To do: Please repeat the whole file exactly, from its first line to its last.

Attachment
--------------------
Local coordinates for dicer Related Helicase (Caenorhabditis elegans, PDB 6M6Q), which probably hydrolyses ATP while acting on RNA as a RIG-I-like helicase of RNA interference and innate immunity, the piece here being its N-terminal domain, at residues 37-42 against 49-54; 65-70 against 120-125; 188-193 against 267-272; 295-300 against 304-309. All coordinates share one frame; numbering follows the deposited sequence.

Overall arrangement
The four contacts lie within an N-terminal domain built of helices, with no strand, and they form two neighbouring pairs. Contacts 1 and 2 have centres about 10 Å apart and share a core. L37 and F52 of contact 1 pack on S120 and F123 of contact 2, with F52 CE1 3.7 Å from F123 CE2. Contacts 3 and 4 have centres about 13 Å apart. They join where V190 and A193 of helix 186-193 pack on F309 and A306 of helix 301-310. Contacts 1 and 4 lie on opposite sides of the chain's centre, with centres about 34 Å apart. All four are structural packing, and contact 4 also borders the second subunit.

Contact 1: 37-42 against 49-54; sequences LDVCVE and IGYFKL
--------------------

Local coordinates for dicer Related Helicase (Caenorhabditis elegans, PDB 6M6Q), which probably hydrolyses ATP while acting on RNA as a RIG-I-like helicase of RNA interference and innate immunity, the piece here being its N-terminal domain, at residues 37-42 against 49-54; 65-70 against 120-125; 188-193 against 267-272; 295-300 against 304-309. All coordinates share one frame; numbering follows the deposited sequence.

Overall arrangement
The four contacts lie within an N-terminal domain built of helices, with no strand, and they form two neighbouring pairs. Contacts 1 and 2 have centres about 10 Å apart and share a core. L37 and F52 of contact 1 pack on S120 and F123 of contact 2, with F52 CE1 3.7 Å from F123 CE2. Contacts 3 and 4 have centres about 13 Å apart. They join where V190 and A193 of helix 186-193 pack on F309 and A306 of helix 301-310. Contacts 1 and 4 lie on opposite sides of the chain's centre, with centres about 34 Å apart. All four are structural packing, and contact 4 also borders the second subunit.

Contact 1: 37-42 against 49-54; sequences LDVCVE and IGYFKL